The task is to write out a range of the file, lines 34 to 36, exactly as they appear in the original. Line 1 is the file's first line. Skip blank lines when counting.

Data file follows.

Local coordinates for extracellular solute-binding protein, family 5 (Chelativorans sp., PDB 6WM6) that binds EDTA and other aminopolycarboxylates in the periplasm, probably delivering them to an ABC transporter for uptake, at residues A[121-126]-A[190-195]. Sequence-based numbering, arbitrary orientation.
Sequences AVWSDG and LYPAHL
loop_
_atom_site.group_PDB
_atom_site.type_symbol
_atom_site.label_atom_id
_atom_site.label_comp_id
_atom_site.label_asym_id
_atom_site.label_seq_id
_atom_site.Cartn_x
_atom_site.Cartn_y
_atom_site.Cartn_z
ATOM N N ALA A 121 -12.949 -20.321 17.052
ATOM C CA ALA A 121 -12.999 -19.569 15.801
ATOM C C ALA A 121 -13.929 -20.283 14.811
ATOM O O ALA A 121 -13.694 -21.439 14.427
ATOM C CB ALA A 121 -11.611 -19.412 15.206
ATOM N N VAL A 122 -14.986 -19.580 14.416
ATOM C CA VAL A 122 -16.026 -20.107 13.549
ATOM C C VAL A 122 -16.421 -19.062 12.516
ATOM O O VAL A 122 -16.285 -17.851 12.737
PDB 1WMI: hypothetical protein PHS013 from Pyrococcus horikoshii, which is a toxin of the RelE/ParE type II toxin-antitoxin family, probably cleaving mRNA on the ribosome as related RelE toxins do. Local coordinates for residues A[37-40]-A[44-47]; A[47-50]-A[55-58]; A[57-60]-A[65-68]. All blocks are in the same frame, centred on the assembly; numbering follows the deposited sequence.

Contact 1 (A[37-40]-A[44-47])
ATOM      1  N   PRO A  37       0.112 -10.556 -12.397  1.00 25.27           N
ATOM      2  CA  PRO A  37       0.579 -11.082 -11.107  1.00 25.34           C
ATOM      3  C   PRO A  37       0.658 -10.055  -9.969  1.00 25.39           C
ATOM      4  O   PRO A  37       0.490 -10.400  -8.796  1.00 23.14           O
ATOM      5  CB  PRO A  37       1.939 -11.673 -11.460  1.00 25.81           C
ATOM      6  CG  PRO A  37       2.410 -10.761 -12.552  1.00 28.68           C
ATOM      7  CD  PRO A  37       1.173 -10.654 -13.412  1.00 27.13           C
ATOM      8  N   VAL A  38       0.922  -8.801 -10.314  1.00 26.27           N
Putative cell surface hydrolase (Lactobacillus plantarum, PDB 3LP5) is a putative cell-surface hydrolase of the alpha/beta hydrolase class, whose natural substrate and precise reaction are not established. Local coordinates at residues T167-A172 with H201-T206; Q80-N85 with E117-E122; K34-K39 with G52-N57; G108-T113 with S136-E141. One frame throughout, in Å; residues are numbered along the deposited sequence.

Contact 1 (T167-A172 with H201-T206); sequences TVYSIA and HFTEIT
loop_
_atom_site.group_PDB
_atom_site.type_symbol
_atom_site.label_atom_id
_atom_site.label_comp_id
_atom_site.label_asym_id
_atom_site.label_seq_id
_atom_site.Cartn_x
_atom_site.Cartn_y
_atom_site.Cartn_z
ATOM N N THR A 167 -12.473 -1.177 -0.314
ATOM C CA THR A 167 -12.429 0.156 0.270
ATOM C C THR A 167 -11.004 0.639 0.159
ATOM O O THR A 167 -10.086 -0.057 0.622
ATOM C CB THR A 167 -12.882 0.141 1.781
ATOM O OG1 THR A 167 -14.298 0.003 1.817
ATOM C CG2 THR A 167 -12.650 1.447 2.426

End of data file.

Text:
loop_
_atom_site.group_PDB
_atom_site.type_symbol